Your Next Audit: Are You Prepared?

auditorChances are, you are overdue for an examination by the regulatory body governing your escrow company. Audits are rarely performed when expected. If it’s been close to two years since your last visit from a state auditor, here are some steps you can take now to be prepared and to save yourself some time and money!

Review a sampling of your files, both open and closed. Are they orderly with bound sections, or are papers loosely piled inside? Imagine that you are the auditor.

On closed files, see that all closing documentation is easy to find; check copies, receipt copies and computer-generated registers should be either clamped together or affixed to the inside back cover.

Review your trial balance. There should be no debit balances/overdrafts, no matter how small. This is something you should be doing anyway. Clean up files with tiny—likely erroneous—balances. A trial balance with twenty or more files showing deposit amounts of less than $10.00 tells the examiner that your file balancing is sloppy. Likewise, clear out old, zero-balance entries. Ask your software provider how to accomplish this if you don’t know how.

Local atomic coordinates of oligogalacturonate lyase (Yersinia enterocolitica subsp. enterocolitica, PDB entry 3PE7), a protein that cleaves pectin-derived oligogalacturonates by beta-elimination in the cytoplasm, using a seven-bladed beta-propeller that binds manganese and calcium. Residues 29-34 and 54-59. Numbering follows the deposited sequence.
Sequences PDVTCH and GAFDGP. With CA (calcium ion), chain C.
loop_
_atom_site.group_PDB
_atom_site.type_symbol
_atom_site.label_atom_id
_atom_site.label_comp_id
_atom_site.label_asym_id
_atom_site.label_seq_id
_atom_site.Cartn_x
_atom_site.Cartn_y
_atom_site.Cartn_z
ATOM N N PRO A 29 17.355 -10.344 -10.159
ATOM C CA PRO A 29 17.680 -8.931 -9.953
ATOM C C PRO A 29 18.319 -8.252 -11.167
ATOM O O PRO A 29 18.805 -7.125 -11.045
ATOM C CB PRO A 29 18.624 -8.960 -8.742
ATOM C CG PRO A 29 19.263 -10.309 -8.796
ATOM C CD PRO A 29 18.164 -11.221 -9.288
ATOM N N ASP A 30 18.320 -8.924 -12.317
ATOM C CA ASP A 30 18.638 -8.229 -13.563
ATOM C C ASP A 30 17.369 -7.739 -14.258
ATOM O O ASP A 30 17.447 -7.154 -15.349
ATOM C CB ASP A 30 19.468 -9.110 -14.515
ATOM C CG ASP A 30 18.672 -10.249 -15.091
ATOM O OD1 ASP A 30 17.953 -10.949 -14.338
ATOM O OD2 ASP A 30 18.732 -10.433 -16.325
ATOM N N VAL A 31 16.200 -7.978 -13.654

Review your outstanding check list for stale-dated items. Make certain your escheatable funds are up-to-date.

Review your latest bank reconciliation. All exception items should be cleared monthly. Any open items will have to be corrected during the audit, a costly prospect when you consider that the meter is running on your audit bill. Consult with your third-party reconciler for assistance if necessary.

Be careful not to send items to storage that might be requested by the examiner. This includes all trust accounting records for the time period dating back to your last audit. Remember, the quicker you are able to respond and supply audit materials, the quicker your examination will conclude, resulting in a cost savings to you (not to mention a favorable impression on the auditor!)

Of course, your audit will also include the review of general account items such as payroll, accounts payable, insurance policies, leases, bonds, and loan documents. Always alert your bank as soon as you know you are under audit, and request cut-off bank statements on all accounts immediately.

Audits can be taxing, but you can mitigate the anguish with forethought and preparation. A little proactive effort today will save you time, money and stress when the auditor walks into your office.

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